Agility and security can easily turn into contradictory goals. Or not?


They may sound contradictory but there is a connection between them. Agility helps in making fast changes and responding to business requirements. But there is no reason to do that without enough security. As long as you automate a function properly and data centres are able to take care of necessary configurations for that; the two goals can be mutually helpful. One can create layer of abstraction between hardware and software to run multiple instances of applications. That can be done in a way that it can scale down, up, automate, add capacity etc in a way that the underlying hardware does not matter.

What connects networking and security in this model?

Just placing a guard at the gate in a housing society is good for perimeter security. But when we focus on north-south traffic, we forget the existence of east-west traffic. Once inside the gate, anyone can move anywhere. Once a threat enters inside the data centre, what then?

Recent threat patterns show that attackers first focused on low-priority targets, sat there for a while, sensed data and flows and then moved to high-priority areas. This is where we want to change things with solutions like NSX by virtualising network function into software – and take security as close to an application as possible. So that inside a data centre we guard not just the perimeter but every application layer. Even if an application is on the same piece of hardware, it will have to go through checks.

How does that work?

We have basically extended the abstraction concept to networking and got away from dependence on hardware. We create a layer in between physical infrastructure and applications which assists businesses to detect and respond to cyber-attackers that were taking advantage of new gaps or exposed frontiers. VMware NSX has been designed as a completely new operational model for networking that forms the foundation of the software-defined data center. It builds networks in software, allowing data center operators to achieve levels of agility, security and cost savings. This was previously not possible through physical networks.

Is that notion working? Would governing VMs (Virtual Machines) be easier than looking after routers and switches? Are enterprises adopting this direction?

Look at what Bharti achieved when it took the shift from monolithic to commodity hardware and employed a replication model that attaches security policies to a module. Companies like Bharti and SBI have reduced provisioning times considerably with the new approach. We have seen customers across multiple verticals adopt this route and gain from it. Network virtualisation is now a critical component of SDDC at VMware. We are witnessing a lot of traction. With a $600 million annual sales run rate for NSX, and about 1700 customers worldwide with a number of 400 that have gone into production; the adoption road is bright.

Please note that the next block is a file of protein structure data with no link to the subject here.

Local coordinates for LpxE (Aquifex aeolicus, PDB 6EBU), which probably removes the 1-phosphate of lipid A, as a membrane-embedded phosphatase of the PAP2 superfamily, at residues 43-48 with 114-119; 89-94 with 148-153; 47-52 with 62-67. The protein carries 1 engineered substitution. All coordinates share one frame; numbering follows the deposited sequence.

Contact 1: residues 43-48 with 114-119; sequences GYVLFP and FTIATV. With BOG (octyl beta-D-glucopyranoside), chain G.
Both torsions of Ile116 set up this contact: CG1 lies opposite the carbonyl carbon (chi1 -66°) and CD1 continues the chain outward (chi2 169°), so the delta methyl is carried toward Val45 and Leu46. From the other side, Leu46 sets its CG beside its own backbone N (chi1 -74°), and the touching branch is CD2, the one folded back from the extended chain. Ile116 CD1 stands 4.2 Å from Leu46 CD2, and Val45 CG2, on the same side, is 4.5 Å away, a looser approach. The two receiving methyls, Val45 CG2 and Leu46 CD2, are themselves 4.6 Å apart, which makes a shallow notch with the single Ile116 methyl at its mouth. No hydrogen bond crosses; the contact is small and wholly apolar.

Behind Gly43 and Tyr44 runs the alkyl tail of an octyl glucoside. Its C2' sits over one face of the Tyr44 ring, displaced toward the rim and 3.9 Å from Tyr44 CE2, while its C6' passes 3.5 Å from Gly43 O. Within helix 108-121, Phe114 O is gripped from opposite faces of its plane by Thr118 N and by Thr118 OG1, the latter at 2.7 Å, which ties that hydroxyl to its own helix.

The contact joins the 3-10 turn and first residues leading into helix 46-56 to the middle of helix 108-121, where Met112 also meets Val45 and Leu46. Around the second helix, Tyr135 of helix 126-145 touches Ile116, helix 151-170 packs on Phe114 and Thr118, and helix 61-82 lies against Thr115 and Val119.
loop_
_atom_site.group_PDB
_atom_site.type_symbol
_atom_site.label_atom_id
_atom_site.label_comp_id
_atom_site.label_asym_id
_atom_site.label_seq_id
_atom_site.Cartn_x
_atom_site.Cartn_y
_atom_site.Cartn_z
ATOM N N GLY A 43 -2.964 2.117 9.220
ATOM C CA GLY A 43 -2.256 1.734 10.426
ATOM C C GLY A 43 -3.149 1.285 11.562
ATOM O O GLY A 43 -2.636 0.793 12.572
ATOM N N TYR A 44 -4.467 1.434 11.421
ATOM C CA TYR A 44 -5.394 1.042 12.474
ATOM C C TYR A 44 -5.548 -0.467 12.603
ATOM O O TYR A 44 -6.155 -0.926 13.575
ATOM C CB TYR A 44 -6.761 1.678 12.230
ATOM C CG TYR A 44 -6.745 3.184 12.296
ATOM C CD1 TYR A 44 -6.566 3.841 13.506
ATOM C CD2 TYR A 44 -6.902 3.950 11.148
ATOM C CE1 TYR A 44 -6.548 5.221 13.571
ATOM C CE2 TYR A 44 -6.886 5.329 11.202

Where does micro-segmentation come into play?

It’s about how to direct, abstract and allow traffic inside the complex called a data centre. Because of the application-architectures of today, east-west traffic is trickier than the north-south one and that side of control has become critical. When we virtualise a network, we attach security policies on the VMs and put a software firewall within the kernel. Now any traffic is subject to scrutiny.

Does that not interrupt goals of end-to-end encryption and provisioning?

It is still transparent with agentless security on servers. It improves performance with high-order security inspection inside the packets. The traffic does not know it is being watched. It’s like an inconspicuous bystander watching traffic at a toll road.

Any apprehensions that programming networking can lead to?

Incidentally, networking is that one piece in IT that has not changed fundamentally in the past few years while almost everything else has. It’s still very hardware-dependent, looks the same for box to box and have teams specialized to take care of it the old ways. We are now talking about a paradigm shift - Look at a screen and not at the box. That will take a lot of re-shaping and change of mindset but VMs can soon be the templates to look at networking in an aggregate sense.